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Yemen's descent into chaos affects all of us

When the Arab Spring protests swept the Middle East in 2011, Yemen was among the first countries to see a popular uprising against a long-entrenched dictator. The revolution was plagued by violence from the outset, which was unsurprising given that Yemen is home to a complex web of regional and sectarian divisions. So when President Ali Abdullah Saleh agreed eventually to a handover of power, where he would step down in return for immunity from prosecution, it appeared to be a triumph for process over violence. While the agreement was not popular with all the protesters, it moved the revolution from the streets into the negotiating room, as different parties sat down to hammer out a new constitution. It was the only Arab Spring country that saw a negotiated transfer of power, and there were high hopes for the progress it might make.

Now, nearly four years after that initial revolution, Yemen remains mired in chaos, plagued by an Al-Qaeda insurgency, a secessionist movement in the south of the country and an uprising by Shia Houthi rebels. On 25th December, the country's second highest-ranking intelligence official was abducted by suspected Houthi fighters. Terrorist attacks are increasing in frequency; earlier in the month, an attack by Al-Qaeda killed dozens, including 15 school children.

The transitional government that was put in place in the 2011 agreement has been rendered all but powerless, after rebels took control of the capital, Sanaa, in September this year. The Houthis are currently the most pressing problem for the government. The conflict between the rebel group and the government, more or less a civil war, has been raging since July but has its roots much further back to the disenfranchisement of and discrimination against different groups during Saleh's rule.

Although it is split roughly along Sunni-Shia lines, the struggle is more about having a fair share of power and funding, rather than religious ideology. Around 35 per cent of Yemen's population is Shia, while most of the remaining 65 per cent are Sunni. The rebel movement, led by Abdul-Malik Al-Houthi, began with Shia Muslims in the north of the country during Saleh's government. They were mistreated routinely by the regime. The rebellion has since expanded, riding a wave of broad public discontent, with its steady increase in support culminating in the power grab of Sanaa last month. Some allege that Saleh, who is Shia, has encouraged his supporters to join the Houthis to destabilise the government.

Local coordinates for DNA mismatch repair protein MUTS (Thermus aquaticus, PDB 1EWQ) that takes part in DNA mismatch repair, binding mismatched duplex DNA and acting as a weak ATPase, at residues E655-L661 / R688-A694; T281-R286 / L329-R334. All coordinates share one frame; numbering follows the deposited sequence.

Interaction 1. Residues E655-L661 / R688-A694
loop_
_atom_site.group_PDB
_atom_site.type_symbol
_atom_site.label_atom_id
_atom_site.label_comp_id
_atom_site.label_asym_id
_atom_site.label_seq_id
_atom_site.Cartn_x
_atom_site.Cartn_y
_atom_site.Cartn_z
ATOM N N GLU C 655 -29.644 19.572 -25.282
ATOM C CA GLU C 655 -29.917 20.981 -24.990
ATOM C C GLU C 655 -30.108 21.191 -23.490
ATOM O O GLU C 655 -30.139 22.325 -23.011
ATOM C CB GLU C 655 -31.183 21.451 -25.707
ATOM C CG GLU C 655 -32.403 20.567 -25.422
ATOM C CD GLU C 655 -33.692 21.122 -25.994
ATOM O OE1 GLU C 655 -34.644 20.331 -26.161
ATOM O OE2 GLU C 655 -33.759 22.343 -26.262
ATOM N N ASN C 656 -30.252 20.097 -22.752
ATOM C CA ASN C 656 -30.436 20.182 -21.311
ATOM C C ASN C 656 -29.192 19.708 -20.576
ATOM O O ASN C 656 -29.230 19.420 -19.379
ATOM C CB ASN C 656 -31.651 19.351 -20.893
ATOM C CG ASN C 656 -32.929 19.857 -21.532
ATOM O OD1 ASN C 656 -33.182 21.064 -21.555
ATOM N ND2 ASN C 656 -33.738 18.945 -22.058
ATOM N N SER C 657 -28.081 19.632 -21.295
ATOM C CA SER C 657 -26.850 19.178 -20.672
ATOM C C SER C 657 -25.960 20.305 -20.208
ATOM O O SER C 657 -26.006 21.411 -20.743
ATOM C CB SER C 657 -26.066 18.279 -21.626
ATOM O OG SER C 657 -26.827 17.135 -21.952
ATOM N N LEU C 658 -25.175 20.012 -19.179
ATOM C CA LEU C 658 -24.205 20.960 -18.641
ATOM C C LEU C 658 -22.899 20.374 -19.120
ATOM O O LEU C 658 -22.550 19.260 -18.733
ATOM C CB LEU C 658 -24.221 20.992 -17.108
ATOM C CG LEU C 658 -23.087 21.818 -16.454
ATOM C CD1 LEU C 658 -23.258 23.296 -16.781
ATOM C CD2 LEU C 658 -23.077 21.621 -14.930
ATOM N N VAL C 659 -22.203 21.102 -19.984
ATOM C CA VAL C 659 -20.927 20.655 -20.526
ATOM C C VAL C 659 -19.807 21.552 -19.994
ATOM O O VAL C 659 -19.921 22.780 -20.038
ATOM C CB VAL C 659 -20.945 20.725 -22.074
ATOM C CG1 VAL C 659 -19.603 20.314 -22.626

All of the various rebel and terrorist groups in Yemen have been aided by the dire economic and political situation. The 2011 revolution started in response to corruption, poor governance, rising prices, unemployment and poverty, and there has been no discernible improvement in any of these areas. Half of the roughly 26 million people who live in Yemen do so under the poverty line. Around 60 per cent of Yemen's children suffer from malnutrition, while 70 per cent of families need assistance from the government and international organisations. These difficult conditions have certainly contributed to the country's continuing unrest and it's multiple, ongoing rebellions, as a frustrated and struggling public sees few other options other than to rise up.

Yemen, as the poorest country in the Middle East, is usually off the Western radar, except as a breeding ground for terror groups. An impoverished state made up mainly of mountains and desert, it is known primarily for its long history of unrest, in stark contrast to the oil-rich, monarchy-led, stable Gulf States that it neighbours. However, it is situated on a strategic route where the Red Sea meets the Indian Ocean and shares a 1,700km border with Saudi Arabia. Its decline could thus have far-reaching consequences both for the region and its Western allies. The ongoing unrest is undoubtedly a concern to those stable states in the Gulf. There is immense anxiety that Yemen's lawless regions could be used as a base for terrorists to plot audacious attacks. There is also concern in the Gulf over apparent ties between Iran and the Houthis; some have suggested that the group could emulate Lebanon's Hezbollah, which combines military strength with popular support to exert Iranian influence. Yemen risks becoming another battleground in the Cold War between Saudi Arabia and Iran, with each country funding different groups of rebels, and worsening the conflict even more.

If Yemen continues on its current path, with divisions and conflicts only becoming more entrenched and pronounced, and international powers fail to play a productive role in mediating a solution, it is difficult to see a peaceful political consensus emerging. Yemen's decline into chaos is not only a problem for the local population, which has now suffered years of violence and insecurity, but also for the region along with the rest of the world.

The views expressed in this article belong to the author and do not necessarily reflect the editorial policy of Middle East Monitor.

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